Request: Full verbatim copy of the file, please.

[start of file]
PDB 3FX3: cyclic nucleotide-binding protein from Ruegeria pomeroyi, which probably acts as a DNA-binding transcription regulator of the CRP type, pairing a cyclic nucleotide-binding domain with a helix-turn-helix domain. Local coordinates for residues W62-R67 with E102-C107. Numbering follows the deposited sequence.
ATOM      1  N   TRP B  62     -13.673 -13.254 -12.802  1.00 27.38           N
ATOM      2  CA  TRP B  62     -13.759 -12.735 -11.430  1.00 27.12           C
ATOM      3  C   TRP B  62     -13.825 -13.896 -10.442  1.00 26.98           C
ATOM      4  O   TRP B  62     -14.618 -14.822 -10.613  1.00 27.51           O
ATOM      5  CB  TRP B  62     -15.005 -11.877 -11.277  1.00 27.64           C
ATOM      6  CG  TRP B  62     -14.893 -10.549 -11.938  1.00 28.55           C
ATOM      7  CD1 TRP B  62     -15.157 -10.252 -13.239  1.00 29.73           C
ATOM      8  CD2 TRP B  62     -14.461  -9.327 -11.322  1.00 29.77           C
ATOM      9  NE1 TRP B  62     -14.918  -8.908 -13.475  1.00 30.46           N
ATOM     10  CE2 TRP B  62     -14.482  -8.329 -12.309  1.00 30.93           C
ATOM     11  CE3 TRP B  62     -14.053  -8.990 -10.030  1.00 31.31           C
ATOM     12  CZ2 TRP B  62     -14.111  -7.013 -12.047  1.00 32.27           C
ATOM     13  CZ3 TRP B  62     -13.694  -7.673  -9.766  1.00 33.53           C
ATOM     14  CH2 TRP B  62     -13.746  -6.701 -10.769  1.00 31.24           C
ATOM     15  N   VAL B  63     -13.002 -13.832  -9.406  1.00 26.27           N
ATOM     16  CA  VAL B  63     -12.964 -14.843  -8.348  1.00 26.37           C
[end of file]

PDB 3FX3: cyclic nucleotide-binding protein from Ruegeria pomeroyi, which probably acts as a DNA-binding transcription regulator of the CRP type, pairing a cyclic nucleotide-binding domain with a helix-turn-helix domain. Local coordinates for residues W62-R67 with E102-C107. Numbering follows the deposited sequence.
ATOM      1  N   TRP B  62     -13.673 -13.254 -12.802  1.00 27.38           N
ATOM      2  CA  TRP B  62     -13.759 -12.735 -11.430  1.00 27.12           C
ATOM      3  C   TRP B  62     -13.825 -13.896 -10.442  1.00 26.98           C
ATOM      4  O   TRP B  62     -14.618 -14.822 -10.613  1.00 27.51           O
ATOM      5  CB  TRP B  62     -15.005 -11.877 -11.277  1.00 27.64           C
ATOM      6  CG  TRP B  62     -14.893 -10.549 -11.938  1.00 28.55           C
ATOM      7  CD1 TRP B  62     -15.157 -10.252 -13.239  1.00 29.73           C
ATOM      8  CD2 TRP B  62     -14.461  -9.327 -11.322  1.00 29.77           C
ATOM      9  NE1 TRP B  62     -14.918  -8.908 -13.475  1.00 30.46           N
ATOM     10  CE2 TRP B  62     -14.482  -8.329 -12.309  1.00 30.93           C
ATOM     11  CE3 TRP B  62     -14.053  -8.990 -10.030  1.00 31.31           C
ATOM     12  CZ2 TRP B  62     -14.111  -7.013 -12.047  1.00 32.27           C
ATOM     13  CZ3 TRP B  62     -13.694  -7.673  -9.766  1.00 33.53           C
ATOM     14  CH2 TRP B  62     -13.746  -6.701 -10.769  1.00 31.24           C
ATOM     15  N   VAL B  63     -13.002 -13.832  -9.406  1.00 26.27           N
ATOM     16  CA  VAL B  63     -12.964 -14.843  -8.348  1.00 26.37           C